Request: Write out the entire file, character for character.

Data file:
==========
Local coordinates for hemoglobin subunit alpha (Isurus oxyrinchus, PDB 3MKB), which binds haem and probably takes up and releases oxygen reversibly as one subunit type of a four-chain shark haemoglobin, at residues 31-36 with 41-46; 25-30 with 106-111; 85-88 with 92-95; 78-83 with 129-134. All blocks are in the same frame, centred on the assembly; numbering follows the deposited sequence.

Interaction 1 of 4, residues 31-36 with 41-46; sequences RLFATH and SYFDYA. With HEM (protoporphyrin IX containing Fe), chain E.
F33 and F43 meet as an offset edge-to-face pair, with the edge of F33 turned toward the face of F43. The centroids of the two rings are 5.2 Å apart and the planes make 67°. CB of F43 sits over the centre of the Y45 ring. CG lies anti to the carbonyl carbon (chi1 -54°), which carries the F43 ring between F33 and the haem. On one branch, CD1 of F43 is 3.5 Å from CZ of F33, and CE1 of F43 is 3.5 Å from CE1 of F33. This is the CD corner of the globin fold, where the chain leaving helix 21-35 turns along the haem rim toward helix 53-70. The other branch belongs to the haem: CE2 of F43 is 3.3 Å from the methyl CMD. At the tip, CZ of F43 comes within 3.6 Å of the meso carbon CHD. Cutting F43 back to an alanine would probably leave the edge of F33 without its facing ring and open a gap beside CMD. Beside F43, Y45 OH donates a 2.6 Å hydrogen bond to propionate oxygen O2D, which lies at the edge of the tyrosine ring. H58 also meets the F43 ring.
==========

Local coordinates for hemoglobin subunit alpha (Isurus oxyrinchus, PDB 3MKB), which binds haem and probably takes up and releases oxygen reversibly as one subunit type of a four-chain shark haemoglobin, at residues 31-36 with 41-46; 25-30 with 106-111; 85-88 with 92-95; 78-83 with 129-134. All blocks are in the same frame, centred on the assembly; numbering follows the deposited sequence.

Interaction 1 of 4, residues 31-36 with 41-46; sequences RLFATH and SYFDYA. With HEM (protoporphyrin IX containing Fe), chain E.
F33 and F43 meet as an offset edge-to-face pair, with the edge of F33 turned toward the face of F43. The centroids of the two rings are 5.2 Å apart and the planes make 67°. CB of F43 sits over the centre of the Y45 ring. CG lies anti to the carbonyl carbon (chi1 -54°), which carries the F43 ring between F33 and the haem. On one branch, CD1 of F43 is 3.5 Å from CZ of F33, and CE1 of F43 is 3.5 Å from CE1 of F33. This is the CD corner of the globin fold, where the chain leaving helix 21-35 turns along the haem rim toward helix 53-70. The other branch belongs to the haem: CE2 of F43 is 3.3 Å from the methyl CMD. At the tip, CZ of F43 comes within 3.6 Å of the meso carbon CHD. Cutting F43 back to an alanine would probably leave the edge of F33 without its facing ring and open a gap beside CMD. Beside F43, Y45 OH donates a 2.6 Å hydrogen bond to propionate oxygen O2D, which lies at the edge of the tyrosine ring. H58 also meets the F43 ring.